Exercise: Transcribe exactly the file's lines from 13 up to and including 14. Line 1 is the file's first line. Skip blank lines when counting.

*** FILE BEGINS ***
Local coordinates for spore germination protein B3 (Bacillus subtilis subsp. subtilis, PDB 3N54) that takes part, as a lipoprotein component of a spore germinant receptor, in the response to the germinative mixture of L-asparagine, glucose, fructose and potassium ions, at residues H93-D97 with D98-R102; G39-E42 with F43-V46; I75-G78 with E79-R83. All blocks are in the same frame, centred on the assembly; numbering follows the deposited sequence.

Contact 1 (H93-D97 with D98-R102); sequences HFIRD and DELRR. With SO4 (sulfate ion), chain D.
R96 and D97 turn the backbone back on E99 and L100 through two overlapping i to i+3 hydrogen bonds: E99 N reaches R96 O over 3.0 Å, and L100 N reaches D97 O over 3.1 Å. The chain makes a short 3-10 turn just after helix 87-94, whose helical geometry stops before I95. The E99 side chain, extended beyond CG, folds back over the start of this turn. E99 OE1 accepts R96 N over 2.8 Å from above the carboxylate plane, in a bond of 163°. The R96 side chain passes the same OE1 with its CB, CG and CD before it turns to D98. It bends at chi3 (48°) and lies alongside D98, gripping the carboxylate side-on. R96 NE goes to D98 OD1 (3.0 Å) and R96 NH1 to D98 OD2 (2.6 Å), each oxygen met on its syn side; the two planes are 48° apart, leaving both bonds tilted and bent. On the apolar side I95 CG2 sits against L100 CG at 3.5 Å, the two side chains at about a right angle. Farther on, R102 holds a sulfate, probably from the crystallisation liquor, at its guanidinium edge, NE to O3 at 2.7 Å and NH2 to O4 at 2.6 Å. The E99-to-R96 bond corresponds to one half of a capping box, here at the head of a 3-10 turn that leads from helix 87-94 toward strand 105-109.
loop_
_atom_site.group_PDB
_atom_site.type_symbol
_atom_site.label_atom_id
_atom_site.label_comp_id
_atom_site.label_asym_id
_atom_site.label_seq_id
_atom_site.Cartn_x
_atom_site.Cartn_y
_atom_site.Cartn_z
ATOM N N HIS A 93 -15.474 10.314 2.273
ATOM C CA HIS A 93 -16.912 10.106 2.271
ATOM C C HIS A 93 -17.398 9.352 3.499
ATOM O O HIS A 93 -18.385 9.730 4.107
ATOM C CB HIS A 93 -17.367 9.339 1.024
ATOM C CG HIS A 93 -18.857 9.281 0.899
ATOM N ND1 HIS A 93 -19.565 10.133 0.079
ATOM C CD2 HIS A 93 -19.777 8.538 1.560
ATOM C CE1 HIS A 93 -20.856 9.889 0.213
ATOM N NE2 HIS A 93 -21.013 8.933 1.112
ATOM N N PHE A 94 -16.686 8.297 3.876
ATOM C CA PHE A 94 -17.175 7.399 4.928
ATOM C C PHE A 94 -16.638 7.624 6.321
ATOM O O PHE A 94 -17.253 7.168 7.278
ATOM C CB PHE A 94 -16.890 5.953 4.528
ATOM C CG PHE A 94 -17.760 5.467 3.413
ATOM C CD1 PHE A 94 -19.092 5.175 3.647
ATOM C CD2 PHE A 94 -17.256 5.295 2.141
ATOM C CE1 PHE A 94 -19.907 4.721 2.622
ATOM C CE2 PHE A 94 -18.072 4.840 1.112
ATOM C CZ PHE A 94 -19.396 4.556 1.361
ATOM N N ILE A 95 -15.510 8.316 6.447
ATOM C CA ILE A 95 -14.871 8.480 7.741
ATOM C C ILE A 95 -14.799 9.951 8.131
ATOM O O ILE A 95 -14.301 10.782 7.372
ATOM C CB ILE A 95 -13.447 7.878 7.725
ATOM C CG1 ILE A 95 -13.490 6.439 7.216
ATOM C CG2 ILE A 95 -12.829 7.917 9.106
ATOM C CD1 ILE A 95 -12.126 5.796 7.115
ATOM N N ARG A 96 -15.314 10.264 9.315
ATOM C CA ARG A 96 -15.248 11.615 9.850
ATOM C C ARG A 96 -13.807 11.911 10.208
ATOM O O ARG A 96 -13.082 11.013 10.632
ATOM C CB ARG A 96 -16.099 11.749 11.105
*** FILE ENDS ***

_atom_site.Cartn_z
ATOM N N HIS A 93 -15.474 10.314 2.273